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  6. 9.
    In 1951, Jews had the greatest overrepresentation of males in the professional and financial occupation class of any ethnic group in the country (10.1 percent of Jews vs five percent nationally). In 1961, the gap had grown to 7.4 percent (16 percent vs 8.6 percent). A similar pattern emerges in school attendance of males, 5–24 years old. In 1951, Jews were overrepresented by 11.1 percent (64.9 percent vs 53.8 percent), and in 1961 by 16.5 percent (84.8 percent vs 68.3 percent), by far the largest figure for any ethnic group. Source: Census of Canada, 1951, 1961, Dominion Bureau of Statistics, 1961, as reported in John Porter, The Vertical Mosaic (Toronto: University of Toronto Press, 1965), pp.86–91, 564.CrossRefGoogle Scholar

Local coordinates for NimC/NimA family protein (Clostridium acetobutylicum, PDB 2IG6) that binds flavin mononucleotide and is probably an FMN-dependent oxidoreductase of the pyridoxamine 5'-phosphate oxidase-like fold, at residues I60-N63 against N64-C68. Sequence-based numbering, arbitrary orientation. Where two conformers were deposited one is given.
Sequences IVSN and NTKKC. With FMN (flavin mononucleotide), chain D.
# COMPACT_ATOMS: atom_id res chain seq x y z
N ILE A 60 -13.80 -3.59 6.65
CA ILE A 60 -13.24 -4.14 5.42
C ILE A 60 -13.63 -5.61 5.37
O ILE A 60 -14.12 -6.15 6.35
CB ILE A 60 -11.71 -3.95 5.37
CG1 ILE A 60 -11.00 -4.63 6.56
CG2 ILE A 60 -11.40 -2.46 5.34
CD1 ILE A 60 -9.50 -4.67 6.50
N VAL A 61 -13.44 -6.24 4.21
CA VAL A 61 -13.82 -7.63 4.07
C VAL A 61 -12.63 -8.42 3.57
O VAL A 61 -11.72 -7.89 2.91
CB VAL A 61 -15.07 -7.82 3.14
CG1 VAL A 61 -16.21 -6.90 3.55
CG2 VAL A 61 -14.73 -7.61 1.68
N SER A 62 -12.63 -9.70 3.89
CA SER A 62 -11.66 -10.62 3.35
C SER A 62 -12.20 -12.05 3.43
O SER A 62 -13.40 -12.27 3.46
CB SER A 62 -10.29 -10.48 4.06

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    David Rome in Pathways to the Present: Canadian Jewry and the Canadian Jewish Congress (Toronto: Canadian Jewish Congress, 1985), p.22.Google Scholar
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    For example see the following general studies: Donald Creighton, The Forked Road: Canada 1939–1957 (Toronto: McClelland and Stewart, 1976), chapters 6, 9, 10;Google Scholar
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  11. M.H. Watkins and D.F. Forster, eds., Economics: Canada — Recent Readings (Toronto: McGraw-Hill, 1963);Google Scholar
  12. Kenneth Norrie and Douglas Owram, A History Of The Canadian Economy (Toronto: Harcourt, Brace, Jovanovich, 1991), chapters 20, 21.Google Scholar
  13. 24.
    For information on the social and demographic composition of inter-war Jewry in Central and Eastern Europe, see Y. Gutman, E. Mendelsohn, J. Reinharz and C. Shmeruk (eds.), The Jews of Poland Between Two World Wars (Hanover, N.H.: University Press of New England, 1989);Google Scholar
  14. Ezra Mendelsohn, The Jews Of East Central Europe Between The World Wars (Bloomington, Ind.: University of Indiana Press, 1987);Google Scholar